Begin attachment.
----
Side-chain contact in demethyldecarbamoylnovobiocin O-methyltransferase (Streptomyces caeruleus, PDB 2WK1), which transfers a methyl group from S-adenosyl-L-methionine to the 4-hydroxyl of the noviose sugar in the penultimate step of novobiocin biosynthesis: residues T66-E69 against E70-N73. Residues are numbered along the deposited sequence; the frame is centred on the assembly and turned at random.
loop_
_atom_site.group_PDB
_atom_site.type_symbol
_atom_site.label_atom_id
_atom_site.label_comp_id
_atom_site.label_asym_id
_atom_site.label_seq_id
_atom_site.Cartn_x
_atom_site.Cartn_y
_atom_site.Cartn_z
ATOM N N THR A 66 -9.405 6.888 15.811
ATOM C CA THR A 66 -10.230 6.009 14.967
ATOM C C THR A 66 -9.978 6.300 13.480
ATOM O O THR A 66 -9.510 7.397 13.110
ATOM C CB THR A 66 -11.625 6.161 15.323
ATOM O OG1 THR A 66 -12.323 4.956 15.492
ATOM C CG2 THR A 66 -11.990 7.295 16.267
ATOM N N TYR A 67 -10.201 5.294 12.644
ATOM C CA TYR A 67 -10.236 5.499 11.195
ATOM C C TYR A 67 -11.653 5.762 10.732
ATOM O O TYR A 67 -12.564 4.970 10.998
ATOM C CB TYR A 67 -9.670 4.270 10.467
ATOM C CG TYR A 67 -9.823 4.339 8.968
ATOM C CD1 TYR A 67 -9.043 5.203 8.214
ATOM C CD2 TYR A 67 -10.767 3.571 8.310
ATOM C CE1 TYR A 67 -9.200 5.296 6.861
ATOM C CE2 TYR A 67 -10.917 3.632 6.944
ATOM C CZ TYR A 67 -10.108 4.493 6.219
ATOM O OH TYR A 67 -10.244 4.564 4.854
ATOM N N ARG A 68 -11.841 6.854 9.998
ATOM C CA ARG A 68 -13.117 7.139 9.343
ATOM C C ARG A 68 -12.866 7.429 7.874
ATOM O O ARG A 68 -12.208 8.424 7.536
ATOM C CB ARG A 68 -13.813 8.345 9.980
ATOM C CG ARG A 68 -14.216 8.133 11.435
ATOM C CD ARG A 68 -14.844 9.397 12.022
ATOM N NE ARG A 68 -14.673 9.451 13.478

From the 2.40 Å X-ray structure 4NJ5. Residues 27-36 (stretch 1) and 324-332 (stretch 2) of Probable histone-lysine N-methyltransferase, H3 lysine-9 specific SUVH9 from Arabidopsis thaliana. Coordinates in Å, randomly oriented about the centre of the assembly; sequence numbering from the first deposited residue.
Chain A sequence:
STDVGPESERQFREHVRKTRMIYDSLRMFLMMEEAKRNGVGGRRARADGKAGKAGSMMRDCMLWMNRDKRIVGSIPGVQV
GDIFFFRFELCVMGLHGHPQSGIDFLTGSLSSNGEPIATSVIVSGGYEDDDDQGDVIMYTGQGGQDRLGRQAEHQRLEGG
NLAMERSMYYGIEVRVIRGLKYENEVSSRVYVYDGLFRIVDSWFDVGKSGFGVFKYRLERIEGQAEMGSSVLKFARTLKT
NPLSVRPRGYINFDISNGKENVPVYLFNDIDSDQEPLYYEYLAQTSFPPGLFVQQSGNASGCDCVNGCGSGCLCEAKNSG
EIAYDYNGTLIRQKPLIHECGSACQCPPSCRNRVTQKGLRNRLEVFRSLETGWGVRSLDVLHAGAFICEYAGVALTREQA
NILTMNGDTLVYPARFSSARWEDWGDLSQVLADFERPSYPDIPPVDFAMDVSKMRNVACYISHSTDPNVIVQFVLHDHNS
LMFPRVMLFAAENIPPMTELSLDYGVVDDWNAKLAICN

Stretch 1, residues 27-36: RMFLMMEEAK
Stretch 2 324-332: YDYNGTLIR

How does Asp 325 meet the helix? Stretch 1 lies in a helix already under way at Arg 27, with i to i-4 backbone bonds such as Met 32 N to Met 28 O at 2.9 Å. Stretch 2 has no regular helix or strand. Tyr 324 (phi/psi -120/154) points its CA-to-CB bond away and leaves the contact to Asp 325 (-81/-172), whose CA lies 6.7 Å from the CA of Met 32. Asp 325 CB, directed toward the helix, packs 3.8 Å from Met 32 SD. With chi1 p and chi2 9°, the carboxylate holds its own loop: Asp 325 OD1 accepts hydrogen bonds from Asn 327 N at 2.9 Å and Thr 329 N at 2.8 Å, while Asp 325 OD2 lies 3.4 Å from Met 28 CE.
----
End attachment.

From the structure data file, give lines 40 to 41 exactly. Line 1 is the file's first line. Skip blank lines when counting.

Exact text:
Chain A sequence:
STDVGPESERQFREHVRKTRMIYDSLRMFLMMEEAKRNGVGGRRARADGKAGKAGSMMRDCMLWMNRDKRIVGSIPGVQV